Date of Award


Degree Type


Degree Name

Master of Science (MS)




Amy Criss


After witnessing a crime, eyewitnesses are typically presented with a six-person lineup, either simultaneous or sequential, and asked to pick out the perpetrator from the six faces presented. These eyewitnesses may or may not be asked to provide a confidence rating for their decision. Current research remains split on if simultaneous or sequential lineups provide the best opportunity for correct identifications of the perpetrator (hits) while limiting incorrect identifications of innocent lineup members (false alarms or foil IDs), though most recently there has been a shift towards adopting the sequential procedure in police departments. Furthermore, it is not clear how accuracy shifts in the absence of a sequential stopping rule and if the act of giving confidence ratings impact lineup response outcomes and therefore should or should not be mandated for police eyewitness tasks. The experiment used a 2x2x2 design testing lineup type, sequential stopping rule procedure, and giving confidence ratings. Signal Detection Theory modeling is used to determine which popular measurement models best fit the observed data and the implications for their theoretical underpinnings. Results from the current study do not indicate a sequential advantage for discriminability over simultaneous lineups, nor a significant difference when using a stopping rule or not. Concurrent with expectations, the results indicate that giving confidence ratings do not impact the proportion of hits or false alarms across lineup types and procedures. Additionally, results lend support towards the application of Diagnostic Feature Detection Theory (Wixted & Micked, 2014) towards both simultaneous and sequential lineups.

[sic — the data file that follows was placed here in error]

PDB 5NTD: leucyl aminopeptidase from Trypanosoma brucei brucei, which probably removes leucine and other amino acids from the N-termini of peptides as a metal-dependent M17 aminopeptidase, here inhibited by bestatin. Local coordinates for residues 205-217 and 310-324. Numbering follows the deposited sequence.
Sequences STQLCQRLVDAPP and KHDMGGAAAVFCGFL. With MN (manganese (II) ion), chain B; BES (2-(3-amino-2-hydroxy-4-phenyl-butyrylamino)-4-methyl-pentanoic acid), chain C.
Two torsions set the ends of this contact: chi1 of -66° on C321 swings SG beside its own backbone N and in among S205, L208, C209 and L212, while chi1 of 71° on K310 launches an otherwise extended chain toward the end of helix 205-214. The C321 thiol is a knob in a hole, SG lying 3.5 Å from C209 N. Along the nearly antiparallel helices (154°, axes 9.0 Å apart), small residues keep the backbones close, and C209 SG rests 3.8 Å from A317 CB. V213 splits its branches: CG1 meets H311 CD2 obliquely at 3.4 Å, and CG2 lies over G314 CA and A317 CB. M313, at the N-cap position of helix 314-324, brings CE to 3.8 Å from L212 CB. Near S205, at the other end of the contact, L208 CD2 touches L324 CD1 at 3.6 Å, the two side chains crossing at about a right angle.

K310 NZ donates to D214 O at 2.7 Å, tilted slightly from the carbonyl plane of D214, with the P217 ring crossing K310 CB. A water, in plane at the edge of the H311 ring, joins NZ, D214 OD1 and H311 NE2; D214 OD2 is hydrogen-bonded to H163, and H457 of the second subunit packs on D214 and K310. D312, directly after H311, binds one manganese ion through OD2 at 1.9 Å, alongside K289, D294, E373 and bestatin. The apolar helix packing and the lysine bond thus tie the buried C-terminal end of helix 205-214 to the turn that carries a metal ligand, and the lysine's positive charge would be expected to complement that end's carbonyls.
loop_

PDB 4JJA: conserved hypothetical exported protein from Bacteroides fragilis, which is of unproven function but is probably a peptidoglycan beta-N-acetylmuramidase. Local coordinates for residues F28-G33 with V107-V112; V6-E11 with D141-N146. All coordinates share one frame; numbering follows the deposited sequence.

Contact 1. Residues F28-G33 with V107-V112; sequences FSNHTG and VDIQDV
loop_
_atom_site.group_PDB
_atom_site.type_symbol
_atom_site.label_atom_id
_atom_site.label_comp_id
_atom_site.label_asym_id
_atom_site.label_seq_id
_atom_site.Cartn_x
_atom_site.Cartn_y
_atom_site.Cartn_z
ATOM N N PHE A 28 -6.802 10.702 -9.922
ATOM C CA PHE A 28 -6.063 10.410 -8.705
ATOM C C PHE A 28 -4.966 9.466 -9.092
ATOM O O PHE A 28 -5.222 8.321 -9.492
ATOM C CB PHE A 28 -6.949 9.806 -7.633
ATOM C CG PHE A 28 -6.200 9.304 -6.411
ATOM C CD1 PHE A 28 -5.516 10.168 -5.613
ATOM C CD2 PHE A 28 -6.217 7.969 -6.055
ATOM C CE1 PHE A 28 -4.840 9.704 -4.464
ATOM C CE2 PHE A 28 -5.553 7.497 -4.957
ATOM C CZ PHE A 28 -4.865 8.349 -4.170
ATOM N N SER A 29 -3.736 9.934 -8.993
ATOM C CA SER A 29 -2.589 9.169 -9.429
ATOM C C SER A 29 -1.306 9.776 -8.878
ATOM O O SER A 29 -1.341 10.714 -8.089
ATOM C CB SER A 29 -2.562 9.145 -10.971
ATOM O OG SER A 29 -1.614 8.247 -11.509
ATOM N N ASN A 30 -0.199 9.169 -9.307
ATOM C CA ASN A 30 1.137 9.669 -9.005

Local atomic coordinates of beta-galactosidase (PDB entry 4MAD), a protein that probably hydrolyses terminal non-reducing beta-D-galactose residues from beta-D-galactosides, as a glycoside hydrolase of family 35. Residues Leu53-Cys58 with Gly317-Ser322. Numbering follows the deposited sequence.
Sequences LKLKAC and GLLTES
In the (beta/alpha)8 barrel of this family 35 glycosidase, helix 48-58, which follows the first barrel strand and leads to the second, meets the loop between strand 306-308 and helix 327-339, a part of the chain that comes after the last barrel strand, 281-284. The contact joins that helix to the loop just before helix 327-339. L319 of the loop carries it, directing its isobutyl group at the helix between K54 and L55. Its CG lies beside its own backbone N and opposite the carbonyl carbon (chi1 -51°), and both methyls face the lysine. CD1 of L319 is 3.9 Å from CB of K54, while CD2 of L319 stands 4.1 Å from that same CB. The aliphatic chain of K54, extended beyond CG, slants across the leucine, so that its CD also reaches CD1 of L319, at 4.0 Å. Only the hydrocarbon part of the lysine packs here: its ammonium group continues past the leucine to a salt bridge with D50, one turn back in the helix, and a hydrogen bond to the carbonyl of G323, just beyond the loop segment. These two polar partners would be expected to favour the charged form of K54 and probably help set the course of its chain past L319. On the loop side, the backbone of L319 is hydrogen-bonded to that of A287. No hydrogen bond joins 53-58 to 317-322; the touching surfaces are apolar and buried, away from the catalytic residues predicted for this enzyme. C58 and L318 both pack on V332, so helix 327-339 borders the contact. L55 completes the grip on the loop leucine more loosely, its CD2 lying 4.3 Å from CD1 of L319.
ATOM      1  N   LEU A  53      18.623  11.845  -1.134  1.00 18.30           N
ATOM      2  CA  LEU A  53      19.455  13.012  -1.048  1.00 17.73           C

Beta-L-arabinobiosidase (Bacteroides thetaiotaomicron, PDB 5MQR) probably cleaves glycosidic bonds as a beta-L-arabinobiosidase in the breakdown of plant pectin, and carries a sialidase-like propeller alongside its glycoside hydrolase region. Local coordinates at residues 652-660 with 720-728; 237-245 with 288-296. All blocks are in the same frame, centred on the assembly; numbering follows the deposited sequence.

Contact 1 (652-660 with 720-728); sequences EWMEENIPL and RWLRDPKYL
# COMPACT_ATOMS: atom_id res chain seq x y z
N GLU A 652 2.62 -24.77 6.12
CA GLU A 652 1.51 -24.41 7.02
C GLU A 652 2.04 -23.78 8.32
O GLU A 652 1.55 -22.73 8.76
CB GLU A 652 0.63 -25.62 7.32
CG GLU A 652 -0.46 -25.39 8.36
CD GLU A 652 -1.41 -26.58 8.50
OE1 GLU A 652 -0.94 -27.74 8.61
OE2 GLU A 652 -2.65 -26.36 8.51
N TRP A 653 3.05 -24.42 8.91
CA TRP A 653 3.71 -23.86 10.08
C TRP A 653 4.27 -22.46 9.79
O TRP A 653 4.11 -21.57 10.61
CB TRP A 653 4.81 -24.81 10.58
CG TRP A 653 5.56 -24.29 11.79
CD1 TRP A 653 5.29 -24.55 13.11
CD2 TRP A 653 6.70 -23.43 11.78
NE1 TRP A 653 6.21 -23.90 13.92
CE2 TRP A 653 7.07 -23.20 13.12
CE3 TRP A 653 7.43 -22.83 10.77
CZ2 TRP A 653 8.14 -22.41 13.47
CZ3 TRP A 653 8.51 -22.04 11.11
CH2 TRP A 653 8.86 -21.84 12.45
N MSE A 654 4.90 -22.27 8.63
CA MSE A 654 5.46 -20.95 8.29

Open Access



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